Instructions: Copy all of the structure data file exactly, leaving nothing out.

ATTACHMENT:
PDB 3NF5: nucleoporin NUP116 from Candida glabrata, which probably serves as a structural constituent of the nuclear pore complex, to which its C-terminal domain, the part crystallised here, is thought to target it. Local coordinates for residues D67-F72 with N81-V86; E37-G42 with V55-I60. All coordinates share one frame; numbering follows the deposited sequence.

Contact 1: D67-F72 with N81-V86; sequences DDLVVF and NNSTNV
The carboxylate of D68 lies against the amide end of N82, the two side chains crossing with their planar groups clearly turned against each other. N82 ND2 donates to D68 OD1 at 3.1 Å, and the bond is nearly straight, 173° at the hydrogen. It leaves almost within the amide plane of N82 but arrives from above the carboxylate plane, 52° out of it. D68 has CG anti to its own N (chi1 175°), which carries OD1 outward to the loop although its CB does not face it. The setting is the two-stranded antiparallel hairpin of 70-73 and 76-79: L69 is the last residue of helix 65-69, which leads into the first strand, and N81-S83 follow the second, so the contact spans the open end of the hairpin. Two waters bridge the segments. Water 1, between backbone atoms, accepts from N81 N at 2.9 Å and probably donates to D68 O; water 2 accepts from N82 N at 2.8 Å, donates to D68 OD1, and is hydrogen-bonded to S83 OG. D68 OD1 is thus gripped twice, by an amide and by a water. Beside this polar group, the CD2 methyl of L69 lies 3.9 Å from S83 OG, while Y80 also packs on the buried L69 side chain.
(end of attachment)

PDB 3NF5: nucleoporin NUP116 from Candida glabrata, which probably serves as a structural constituent of the nuclear pore complex, to which its C-terminal domain, the part crystallised here, is thought to target it. Local coordinates for residues D67-F72 with N81-V86; E37-G42 with V55-I60. All coordinates share one frame; numbering follows the deposited sequence.

Contact 1: D67-F72 with N81-V86; sequences DDLVVF and NNSTNV
The carboxylate of D68 lies against the amide end of N82, the two side chains crossing with their planar groups clearly turned against each other. N82 ND2 donates to D68 OD1 at 3.1 Å, and the bond is nearly straight, 173° at the hydrogen. It leaves almost within the amide plane of N82 but arrives from above the carboxylate plane, 52° out of it. D68 has CG anti to its own N (chi1 175°), which carries OD1 outward to the loop although its CB does not face it. The setting is the two-stranded antiparallel hairpin of 70-73 and 76-79: L69 is the last residue of helix 65-69, which leads into the first strand, and N81-S83 follow the second, so the contact spans the open end of the hairpin. Two waters bridge the segments. Water 1, between backbone atoms, accepts from N81 N at 2.9 Å and probably donates to D68 O; water 2 accepts from N82 N at 2.8 Å, donates to D68 OD1, and is hydrogen-bonded to S83 OG. D68 OD1 is thus gripped twice, by an amide and by a water. Beside this polar group, the CD2 methyl of L69 lies 3.9 Å from S83 OG, while Y80 also packs on the buried L69 side chain.